April 21, 2015

Equality bias (making the Dunning-Kruger effect worse)

Equality bias
Frequent readers of this website know the Dunning-Kruger effect (Kruger & Dunning, 1999). Briefly put this effects says: incompetent people do not know how incompetent they are. The reason for this is that in order to be able to know how competent you are at something you need to have knowledge about that competence domain. People who know very little about a topic do not realize how much there is to know about that topic and therefore how much competence they lack. The Dunning-Kruger effect means that people who are not so competent at something are inclined to overestimate their own competence. This phenomenon is sometimes referred to as confident ignorance.

It won't be a surprise that the Dunning-Kruger effect can impede learning and cooperation. Recently, another effect has been discovered which also impedes learning and cooperation. This effect is called equality bias. Mahmoodi et al. (2015) discovered, in a series of experiments, that people, when working together, are inclined to give equal weights to each other's judgments, even when they are not equally accurate. In a perceptual task they first asked pairs of participants to independently come to a judgment and then come to an agreed upon judgment. What was found was that these pairs approximately gave equal weights to each other's judgments, also when there was a clear difference in accuracy of these judgments an even when they received feedback about this difference in accuracy.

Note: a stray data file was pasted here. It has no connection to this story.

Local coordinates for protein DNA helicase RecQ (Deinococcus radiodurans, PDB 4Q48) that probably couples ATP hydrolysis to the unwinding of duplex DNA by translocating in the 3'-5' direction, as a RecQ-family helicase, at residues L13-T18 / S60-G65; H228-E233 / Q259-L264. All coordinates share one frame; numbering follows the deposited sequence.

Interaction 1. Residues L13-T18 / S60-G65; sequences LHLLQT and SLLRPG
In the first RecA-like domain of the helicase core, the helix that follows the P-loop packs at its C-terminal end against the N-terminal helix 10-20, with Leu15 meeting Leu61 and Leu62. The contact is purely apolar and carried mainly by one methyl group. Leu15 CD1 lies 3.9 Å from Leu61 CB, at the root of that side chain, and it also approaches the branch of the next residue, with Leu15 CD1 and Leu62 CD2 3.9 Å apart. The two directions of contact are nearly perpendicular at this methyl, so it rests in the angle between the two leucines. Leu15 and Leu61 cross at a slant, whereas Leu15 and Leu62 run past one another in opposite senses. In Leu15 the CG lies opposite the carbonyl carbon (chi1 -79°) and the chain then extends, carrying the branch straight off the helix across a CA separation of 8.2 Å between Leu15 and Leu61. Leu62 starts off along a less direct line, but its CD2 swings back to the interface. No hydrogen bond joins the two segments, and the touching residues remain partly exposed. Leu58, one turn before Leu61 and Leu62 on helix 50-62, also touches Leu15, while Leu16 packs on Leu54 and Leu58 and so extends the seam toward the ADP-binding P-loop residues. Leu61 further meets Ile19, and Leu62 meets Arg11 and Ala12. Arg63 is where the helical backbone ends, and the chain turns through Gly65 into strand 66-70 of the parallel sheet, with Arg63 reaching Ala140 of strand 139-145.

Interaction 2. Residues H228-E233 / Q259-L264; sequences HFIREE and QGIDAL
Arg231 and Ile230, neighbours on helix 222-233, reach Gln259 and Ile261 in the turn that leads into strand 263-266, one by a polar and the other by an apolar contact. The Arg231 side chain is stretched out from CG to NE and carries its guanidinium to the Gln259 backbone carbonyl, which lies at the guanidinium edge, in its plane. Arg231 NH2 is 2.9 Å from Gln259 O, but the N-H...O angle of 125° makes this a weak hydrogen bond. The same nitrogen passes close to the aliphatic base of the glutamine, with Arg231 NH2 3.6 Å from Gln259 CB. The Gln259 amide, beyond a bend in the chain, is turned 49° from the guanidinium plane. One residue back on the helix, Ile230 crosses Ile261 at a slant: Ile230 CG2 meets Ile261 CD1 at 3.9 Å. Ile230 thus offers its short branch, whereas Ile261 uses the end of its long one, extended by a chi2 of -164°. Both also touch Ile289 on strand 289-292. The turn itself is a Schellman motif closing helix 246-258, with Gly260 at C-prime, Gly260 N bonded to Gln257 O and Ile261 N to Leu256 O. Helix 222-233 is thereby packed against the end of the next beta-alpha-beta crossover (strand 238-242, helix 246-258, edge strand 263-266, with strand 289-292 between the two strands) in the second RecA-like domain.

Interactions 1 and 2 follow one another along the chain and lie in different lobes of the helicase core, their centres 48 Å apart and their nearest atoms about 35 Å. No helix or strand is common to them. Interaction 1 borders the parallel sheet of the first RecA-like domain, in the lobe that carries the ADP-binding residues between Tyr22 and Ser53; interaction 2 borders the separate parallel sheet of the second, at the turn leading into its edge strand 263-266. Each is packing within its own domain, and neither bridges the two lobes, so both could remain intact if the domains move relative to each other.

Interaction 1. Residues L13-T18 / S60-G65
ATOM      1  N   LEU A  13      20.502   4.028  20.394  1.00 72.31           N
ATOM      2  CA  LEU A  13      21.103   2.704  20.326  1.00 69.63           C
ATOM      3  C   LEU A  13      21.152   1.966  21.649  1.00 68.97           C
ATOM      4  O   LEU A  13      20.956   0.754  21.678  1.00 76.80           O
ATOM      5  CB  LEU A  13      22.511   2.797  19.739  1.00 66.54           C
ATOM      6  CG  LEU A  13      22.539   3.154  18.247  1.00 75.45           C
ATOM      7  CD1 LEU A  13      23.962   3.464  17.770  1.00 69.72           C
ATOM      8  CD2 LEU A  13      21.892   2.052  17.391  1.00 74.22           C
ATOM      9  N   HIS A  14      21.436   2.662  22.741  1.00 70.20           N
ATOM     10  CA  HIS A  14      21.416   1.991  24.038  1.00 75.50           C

Thus, the judgment of the most competent partner is under-appreciated while the judgment of the least competent partner is over-appreciated. They may be related to the Dunning-Kruger effect. When the least competent partners overestimate their competence (in accordance with the Dunning-Kruger effect), they may not think it is fair that their judgement would a smaller weight.

The Dunning-Kruger effect thus creates the ironic situation that less competent people, without them being aware of this, overestimate their own competence. To make things worse, as the equality bias experiments show, more competent partners are inclined to go along with the confident ignorance of less competent partners. 

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